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ruin health; but in heaven we shall pleasure, what comfort in their greatness, find blessings in their purity without and what fruit in all their labours ? If any ingredient to embitter, with every you would be better satisfied what the thing to sweeten them. Oh! who is beautiful vision means, my request is, able to conceive the inexpressible, in- that you would live holily, and go

and conceivable joys that are there! None see. but those who have tasted of them. Disjointed exclamations followed, by Lord help us to put such a value upon which it is supposed he contrasted the them here, that in order to prepare joy of the saints with the agony of the ourselves for them, we may be willing to damned, and his last recorded words forego the loss of all those degrading were: “Saints in the world to come!” pleasures here. How will the heavens Then John Bunyan entered the river, and echo their joy, when the Bride the those who watched presently knew that Lamb's wife shall come to dwell with he had passed over to the other side. her husband for ever! Christ is the And so he died, and was buried in a Desire of Nations, the joy of angels, the vault, belonging to Strudwick, in Bunhill delight of the Father—what solace then Fields, the good man extending, his must that soul be filled with, that hath hospitality to his tomb. There is a possession of Him to all eternity. recumbent figure of Bunyan on the new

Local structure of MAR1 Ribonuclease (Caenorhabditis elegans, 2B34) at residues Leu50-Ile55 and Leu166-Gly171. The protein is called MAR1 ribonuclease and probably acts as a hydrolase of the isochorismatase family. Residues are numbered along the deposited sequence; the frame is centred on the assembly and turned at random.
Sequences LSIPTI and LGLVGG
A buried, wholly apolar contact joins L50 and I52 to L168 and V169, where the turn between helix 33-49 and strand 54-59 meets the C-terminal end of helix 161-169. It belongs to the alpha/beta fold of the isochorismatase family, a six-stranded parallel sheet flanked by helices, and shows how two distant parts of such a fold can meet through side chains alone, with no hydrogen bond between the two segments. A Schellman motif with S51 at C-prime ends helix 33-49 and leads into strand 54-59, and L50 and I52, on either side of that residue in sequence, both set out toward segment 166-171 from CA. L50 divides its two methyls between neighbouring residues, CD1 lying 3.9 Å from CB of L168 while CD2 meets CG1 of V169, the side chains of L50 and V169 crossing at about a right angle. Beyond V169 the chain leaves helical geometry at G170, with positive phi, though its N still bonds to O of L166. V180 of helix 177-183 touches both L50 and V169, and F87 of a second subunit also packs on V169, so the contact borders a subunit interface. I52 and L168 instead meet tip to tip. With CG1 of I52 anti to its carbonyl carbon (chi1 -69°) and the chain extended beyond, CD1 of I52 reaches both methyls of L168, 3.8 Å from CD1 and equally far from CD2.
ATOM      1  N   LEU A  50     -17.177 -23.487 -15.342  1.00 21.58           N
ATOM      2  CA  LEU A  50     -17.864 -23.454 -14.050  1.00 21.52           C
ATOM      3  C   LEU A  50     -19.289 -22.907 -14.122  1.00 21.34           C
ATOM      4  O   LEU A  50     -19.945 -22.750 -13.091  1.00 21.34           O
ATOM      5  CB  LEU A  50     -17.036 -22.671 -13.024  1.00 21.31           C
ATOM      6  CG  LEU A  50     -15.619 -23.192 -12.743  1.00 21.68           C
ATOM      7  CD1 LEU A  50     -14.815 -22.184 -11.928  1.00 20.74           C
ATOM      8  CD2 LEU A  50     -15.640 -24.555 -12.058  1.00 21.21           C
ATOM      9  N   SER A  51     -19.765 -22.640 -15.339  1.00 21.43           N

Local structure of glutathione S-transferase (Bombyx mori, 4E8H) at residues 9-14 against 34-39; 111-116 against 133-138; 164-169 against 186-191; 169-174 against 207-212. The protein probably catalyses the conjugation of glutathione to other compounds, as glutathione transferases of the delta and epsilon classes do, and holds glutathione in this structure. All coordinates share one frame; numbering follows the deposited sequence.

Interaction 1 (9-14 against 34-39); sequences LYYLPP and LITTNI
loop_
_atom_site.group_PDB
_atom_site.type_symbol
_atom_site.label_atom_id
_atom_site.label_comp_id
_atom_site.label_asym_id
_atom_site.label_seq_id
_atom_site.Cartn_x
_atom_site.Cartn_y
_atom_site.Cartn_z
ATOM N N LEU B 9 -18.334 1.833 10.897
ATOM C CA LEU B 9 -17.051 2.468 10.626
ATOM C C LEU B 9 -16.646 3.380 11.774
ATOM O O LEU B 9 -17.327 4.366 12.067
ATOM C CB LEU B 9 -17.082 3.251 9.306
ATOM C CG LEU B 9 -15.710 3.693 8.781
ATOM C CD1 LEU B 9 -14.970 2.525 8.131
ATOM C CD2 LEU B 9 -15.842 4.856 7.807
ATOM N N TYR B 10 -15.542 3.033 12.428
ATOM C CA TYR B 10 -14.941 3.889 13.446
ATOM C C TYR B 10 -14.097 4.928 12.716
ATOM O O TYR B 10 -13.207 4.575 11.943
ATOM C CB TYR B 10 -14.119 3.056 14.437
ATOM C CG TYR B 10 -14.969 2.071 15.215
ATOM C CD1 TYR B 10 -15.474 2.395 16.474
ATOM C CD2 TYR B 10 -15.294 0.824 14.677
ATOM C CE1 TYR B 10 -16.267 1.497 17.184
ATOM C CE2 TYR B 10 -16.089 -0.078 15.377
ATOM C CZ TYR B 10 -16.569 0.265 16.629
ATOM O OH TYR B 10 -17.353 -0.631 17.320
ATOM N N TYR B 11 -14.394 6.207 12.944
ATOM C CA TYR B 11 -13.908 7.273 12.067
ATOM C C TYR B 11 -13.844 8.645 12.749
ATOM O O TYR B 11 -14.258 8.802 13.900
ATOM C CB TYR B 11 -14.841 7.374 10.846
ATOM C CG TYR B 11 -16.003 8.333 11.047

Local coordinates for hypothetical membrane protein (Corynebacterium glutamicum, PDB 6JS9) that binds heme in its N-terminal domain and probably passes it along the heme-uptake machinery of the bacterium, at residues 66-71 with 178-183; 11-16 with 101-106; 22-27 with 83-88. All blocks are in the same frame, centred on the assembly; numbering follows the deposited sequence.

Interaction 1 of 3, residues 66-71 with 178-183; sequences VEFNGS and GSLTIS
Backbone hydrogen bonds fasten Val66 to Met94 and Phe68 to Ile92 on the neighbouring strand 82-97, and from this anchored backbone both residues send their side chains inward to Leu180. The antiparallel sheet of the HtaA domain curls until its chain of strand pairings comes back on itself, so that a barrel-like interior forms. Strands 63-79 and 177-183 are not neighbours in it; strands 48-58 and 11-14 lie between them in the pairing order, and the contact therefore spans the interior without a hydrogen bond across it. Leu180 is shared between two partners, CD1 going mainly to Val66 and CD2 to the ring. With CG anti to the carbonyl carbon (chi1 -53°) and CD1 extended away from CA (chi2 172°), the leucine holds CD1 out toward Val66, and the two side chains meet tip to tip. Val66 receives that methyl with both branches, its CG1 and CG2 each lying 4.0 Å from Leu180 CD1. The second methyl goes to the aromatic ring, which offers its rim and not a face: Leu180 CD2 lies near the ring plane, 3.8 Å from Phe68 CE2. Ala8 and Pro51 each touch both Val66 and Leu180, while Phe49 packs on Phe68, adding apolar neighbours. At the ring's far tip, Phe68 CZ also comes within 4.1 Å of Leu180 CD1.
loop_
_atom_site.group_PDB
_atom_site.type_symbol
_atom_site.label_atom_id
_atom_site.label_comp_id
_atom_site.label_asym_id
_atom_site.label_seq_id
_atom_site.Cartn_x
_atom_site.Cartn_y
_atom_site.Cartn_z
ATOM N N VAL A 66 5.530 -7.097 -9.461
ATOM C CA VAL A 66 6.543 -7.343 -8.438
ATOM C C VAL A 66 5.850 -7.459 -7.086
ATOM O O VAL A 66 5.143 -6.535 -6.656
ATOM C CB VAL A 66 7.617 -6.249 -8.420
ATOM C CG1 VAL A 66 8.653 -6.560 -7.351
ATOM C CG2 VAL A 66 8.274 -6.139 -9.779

“Oh! what acclamations of joy will stone that covers it, but on the old there be when all the children of God oblong stone, of modest pretensions, the shall meet together, without fear of first inscription is: “Here lyes the body being disturbed by the anti-christian of Mr. John Bunyan, author of the and carnish blood ! 'Is there not a time Pilgrim's Progress,' aged 59, who dyed coming where the godly may ask the August 17, 1688." wicked what profit they have in their


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Now, with triumphal palms they stand